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J Cell Biol. 1998 Dec 14;143(6):1457-70.

Recruitment and the role of nuclear localization in polyglutamine-mediated aggregation.

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Department of Pharmacology, University of Pennsylvania School of Medicine, Philadelphia, Pennsylvania 19104, USA.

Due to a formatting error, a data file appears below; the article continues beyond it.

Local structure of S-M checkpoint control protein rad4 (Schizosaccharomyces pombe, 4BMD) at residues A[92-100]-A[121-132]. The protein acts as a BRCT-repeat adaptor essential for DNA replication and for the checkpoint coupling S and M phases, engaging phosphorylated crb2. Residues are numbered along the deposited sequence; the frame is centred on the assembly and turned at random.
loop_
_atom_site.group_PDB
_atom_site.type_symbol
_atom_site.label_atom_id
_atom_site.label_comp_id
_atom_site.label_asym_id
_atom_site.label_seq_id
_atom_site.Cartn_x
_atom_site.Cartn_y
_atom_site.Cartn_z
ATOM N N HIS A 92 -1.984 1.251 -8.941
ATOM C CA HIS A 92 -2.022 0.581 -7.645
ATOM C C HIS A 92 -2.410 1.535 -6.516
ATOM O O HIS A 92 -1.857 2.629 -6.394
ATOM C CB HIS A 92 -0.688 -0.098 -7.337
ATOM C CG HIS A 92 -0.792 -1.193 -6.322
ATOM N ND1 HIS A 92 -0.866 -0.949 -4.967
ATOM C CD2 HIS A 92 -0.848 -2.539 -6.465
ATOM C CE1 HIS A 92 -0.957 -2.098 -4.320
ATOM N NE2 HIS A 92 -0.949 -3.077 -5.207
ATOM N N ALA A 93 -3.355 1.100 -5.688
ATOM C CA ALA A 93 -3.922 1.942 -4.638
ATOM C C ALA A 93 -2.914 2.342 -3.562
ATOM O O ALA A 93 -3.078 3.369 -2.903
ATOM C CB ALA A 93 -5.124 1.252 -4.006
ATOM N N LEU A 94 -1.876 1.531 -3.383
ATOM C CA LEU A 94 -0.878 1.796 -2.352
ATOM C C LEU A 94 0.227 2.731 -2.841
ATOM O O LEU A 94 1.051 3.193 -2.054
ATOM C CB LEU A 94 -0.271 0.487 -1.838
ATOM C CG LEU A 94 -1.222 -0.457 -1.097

The inherited neurodegenerative diseases caused by an expanded glutamine repeat share the pathologic feature of intranuclear aggregates or inclusions (NI). Here in cell-based studies of the spinocerebellar ataxia type-3 disease protein, ataxin-3, we address two issues central to aggregation: the role of polyglutamine in recruiting proteins into NI and the role of nuclear localization in promoting aggregation. We demonstrate that full-length ataxin-3 is readily recruited from the cytoplasm into NI seeded either by a pathologic ataxin-3 fragment or by a second unrelated glutamine-repeat disease protein, ataxin-1. Experiments with green fluorescence protein/polyglutamine fusion proteins show that a glutamine repeat is sufficient to recruit an otherwise irrelevant protein into NI, and studies of human disease tissue and a Drosophila transgenic model provide evidence that specific glutamine-repeat-containing proteins, including TATA-binding protein and Eyes Absent protein, are recruited into NI in vivo. Finally, we show that nuclear localization promotes aggregation: an ataxin-3 fragment containing a nonpathologic repeat of 27 glutamines forms inclusions only when targeted to the nucleus. Our findings establish the importance of the polyglutamine domain in mediating recruitment and suggest that pathogenesis may be linked in part to the sequestering of glutamine-containing cellular proteins. In addition, we demonstrate that the nuclear environment may be critical for seeding polyglutamine aggregates.

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